“A more probable explanation” is still impossible to explain GN-z11-flash: in response to Steinhardt et al. (arXiv:2101.12738)

Kavli Affiliate: Linhua Jiang

| First 5 Authors: Linhua Jiang, Shu Wang, Bing Zhang, Nobunari Kashikawa, Luis C. Ho

| Summary:

In Jiang et al. (2020), we reported a possible bright flash (hereafter
GN-z11-flash) from a galaxy GN-z11 at z ~ 11. Recently, Steinhardt et al.
(2021; arXiv:2101.12738) found 27 images with transient signals in Keck MOSFIRE
archival data and claimed that GN-z11-flash was more likely from a moving
object in our Solar system. We show that the Steinhardt et al.’s definition of
the chance probability and their methodology of finding GN-z11-flash-like
transients are problematic in several aspects. In particular, none of their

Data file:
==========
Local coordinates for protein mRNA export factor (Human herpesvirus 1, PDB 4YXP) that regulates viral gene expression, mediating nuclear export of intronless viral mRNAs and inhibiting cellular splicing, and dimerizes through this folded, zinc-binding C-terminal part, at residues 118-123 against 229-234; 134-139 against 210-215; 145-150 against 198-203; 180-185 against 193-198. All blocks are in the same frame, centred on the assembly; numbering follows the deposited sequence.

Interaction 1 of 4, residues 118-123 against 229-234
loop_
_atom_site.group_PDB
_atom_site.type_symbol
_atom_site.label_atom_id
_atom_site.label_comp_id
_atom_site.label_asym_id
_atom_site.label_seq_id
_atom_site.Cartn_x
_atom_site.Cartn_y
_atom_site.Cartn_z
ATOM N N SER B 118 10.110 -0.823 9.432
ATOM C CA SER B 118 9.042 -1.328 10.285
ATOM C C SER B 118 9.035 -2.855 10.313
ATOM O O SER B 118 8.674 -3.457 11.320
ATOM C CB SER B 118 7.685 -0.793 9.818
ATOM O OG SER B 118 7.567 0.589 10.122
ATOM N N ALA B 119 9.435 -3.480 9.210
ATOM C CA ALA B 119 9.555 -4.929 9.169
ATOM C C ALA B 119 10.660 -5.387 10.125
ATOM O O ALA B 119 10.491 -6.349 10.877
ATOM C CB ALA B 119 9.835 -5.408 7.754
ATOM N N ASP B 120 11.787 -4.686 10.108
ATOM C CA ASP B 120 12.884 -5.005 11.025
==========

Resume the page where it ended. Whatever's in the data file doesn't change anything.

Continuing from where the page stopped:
transients is analogous to GN-z11-flash, and none of them is positionally
coincident with a known object in their imaging data. In Jiang et al., we
performed a comprehensive analysis of the origin of GN-z11-flash and ruled out,
to the best of our knowledge, the possibility of known man-made objects or
moving objects in the Solar system, based on all available information and our
current understanding of these objects. Steinhardt et al. did not use such
information and did not analyse the GN-z11-flash event itself. The majority of
their transients are apparently low-Earth orbit satellites or aircrafts.
Therefore, their analysis can neither prove nor disprove our results. Finally,
we present a method to estimate the chance probability of finding
GN-z11-flash-like transients in archival data. Based on this method and the
archival data used by Steinhardt et al., we obtain a loose upper limit of the
probability that actually support the original results of Jiang et al. (2020).

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